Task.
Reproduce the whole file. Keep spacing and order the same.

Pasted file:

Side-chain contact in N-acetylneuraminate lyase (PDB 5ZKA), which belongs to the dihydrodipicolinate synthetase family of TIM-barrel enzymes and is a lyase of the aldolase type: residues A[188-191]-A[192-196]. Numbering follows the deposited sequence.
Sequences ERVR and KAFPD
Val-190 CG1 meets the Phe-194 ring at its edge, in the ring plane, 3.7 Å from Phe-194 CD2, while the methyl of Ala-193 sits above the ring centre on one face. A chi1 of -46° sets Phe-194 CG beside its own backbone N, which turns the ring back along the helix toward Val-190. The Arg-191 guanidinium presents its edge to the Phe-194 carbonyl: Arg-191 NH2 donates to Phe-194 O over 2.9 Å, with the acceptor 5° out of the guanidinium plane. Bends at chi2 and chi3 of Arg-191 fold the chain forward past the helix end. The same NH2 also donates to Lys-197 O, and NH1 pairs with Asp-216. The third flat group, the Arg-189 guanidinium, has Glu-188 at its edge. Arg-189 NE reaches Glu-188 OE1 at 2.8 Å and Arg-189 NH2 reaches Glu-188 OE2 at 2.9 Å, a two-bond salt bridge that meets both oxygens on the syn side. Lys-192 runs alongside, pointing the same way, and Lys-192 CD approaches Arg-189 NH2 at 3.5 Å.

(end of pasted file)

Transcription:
Side-chain contact in N-acetylneuraminate lyase (PDB 5ZKA), which belongs to the dihydrodipicolinate synthetase family of TIM-barrel enzymes and is a lyase of the aldolase type: residues A[188-191]-A[192-196]. Numbering follows the deposited sequence.
Sequences ERVR and KAFPD
Val-190 CG1 meets the Phe-194 ring at its edge, in the ring plane, 3.7 Å from Phe-194 CD2, while the methyl of Ala-193 sits above the ring centre on one face. A chi1 of -46° sets Phe-194 CG beside its own backbone N, which turns the ring back along the helix toward Val-190. The Arg-191 guanidinium presents its edge to the Phe-194 carbonyl: Arg-191 NH2 donates to Phe-194 O over 2.9 Å, with the acceptor 5° out of the guanidinium plane. Bends at chi2 and chi3 of Arg-191 fold the chain forward past the helix end. The same NH2 also donates to Lys-197 O, and NH1 pairs with Asp-216. The third flat group, the Arg-189 guanidinium, has Glu-188 at its edge. Arg-189 NE reaches Glu-188 OE1 at 2.8 Å and Arg-189 NH2 reaches Glu-188 OE2 at 2.9 Å, a two-bond salt bridge that meets both oxygens on the syn side. Lys-192 runs alongside, pointing the same way, and Lys-192 CD approaches Arg-189 NH2 at 3.5 Å.